Featuring hospital and health care headlines from the media and the web.
The best laid plans during a pandemic are bound to change. In the Mason City area, in March, when officials in the educational, governmental and health fields were figuring out how to best respond to COVID-19 and how disruptive a surge could be, they looked at converting dorms at the NIACC campus to a makeshift hospital if needed. At the time, CG Public Health Director Brian Hanft said that the plan was just one component of what the department was developing as it continued to look at what the local surge might be. (Mason City Globe Gazette)
UnityPoint Health and Blessing Health System announced Tuesday they have signed a non-binding agreement to transition the UnityPoint Health-Keokuk to the Blessing Health System. “UnityPoint Health is committed to sustainable health care for the Keokuk community,” said UnityPoint Health Chief Administrative Officer, John Sheehan. “This is an exciting first step and we look forward to working with Blessing’s leadership team toward ensuring continued access to quality health care for those who call Keokuk home.” (WGEM)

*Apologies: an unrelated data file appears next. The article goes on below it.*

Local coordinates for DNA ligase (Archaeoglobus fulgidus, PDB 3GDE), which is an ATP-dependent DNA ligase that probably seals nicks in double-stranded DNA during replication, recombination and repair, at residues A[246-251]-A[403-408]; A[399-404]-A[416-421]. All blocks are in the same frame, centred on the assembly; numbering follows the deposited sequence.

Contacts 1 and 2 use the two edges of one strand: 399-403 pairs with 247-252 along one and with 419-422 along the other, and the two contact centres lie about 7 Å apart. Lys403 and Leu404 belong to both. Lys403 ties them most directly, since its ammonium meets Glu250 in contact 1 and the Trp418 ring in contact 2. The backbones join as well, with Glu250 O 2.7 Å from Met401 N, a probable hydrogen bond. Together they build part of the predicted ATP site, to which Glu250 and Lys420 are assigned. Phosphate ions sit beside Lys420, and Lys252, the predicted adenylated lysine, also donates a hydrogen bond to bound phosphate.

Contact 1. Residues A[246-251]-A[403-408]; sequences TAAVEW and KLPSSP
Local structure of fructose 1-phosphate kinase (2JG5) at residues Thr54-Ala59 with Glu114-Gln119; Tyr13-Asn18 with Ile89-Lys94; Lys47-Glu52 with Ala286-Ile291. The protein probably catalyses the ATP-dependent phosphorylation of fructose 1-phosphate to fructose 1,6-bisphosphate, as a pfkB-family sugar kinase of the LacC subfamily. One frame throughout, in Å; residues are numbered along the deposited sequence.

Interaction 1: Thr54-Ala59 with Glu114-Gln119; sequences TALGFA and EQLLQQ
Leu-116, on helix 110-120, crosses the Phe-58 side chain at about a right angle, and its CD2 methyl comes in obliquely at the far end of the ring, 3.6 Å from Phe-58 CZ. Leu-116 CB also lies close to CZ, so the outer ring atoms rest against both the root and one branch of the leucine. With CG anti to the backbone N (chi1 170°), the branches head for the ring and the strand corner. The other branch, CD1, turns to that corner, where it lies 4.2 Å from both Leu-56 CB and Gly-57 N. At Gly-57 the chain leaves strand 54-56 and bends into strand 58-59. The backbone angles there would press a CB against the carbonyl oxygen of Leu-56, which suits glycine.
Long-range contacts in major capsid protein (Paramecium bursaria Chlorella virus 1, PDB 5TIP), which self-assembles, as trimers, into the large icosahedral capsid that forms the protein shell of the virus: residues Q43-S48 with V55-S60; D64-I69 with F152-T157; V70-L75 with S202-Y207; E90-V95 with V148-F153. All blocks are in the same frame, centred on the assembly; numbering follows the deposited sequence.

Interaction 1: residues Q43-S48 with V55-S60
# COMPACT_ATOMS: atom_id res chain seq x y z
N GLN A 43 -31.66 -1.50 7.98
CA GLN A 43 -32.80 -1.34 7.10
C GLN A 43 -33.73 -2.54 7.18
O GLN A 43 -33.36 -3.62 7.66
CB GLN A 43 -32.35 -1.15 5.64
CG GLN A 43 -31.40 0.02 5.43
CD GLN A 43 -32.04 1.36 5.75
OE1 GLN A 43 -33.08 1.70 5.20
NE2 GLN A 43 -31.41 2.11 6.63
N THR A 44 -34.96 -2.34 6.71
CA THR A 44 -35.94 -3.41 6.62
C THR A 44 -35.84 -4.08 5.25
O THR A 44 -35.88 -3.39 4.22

COVID-19 has recently infected nearly all the residents of a nursing home in Amana, an indication of the impacts a broad community spread of the highly contagious disease can have on long-term care facilities. Among the 42 residents living at Colonial Manor in Amana, 36 have tested positive for COVID-19 over the past few weeks. In addition, 25 members of the staff have tested positive. (The Gazette)
Commercial health insurance markets in the United States have become even more concentrated than they were five years ago, according to an annual report released last week by the American Medical Association. As those markets become increasingly concentrated among a smaller number of insurers, the result is less competition and consumer choice, which can harm patients by keeping premiums high, according to the AMA. (Business Record)
The mission of the CHIME “Digital Health Most Wired” program is to elevate the health and care of communities around the world by encouraging the optimal use of information technology. The program does this by conducting an annual survey to identify, recognize, and certify the adoption, implementation and use of information technology by health care provider organizations. The results are intended to improve patient safety and outcomes by driving change in the health care IT industry. (CHIME Central)
Outpatient visits per week are rebounding to pre-pandemic levels, but not for all providers and patients, a new report showed. In total, weekly outpatient visit counts have slightly exceeded pre-pandemic levels, but varied by patient age, geographic area, clinical specialty and insurance coverage. (MedPage Today)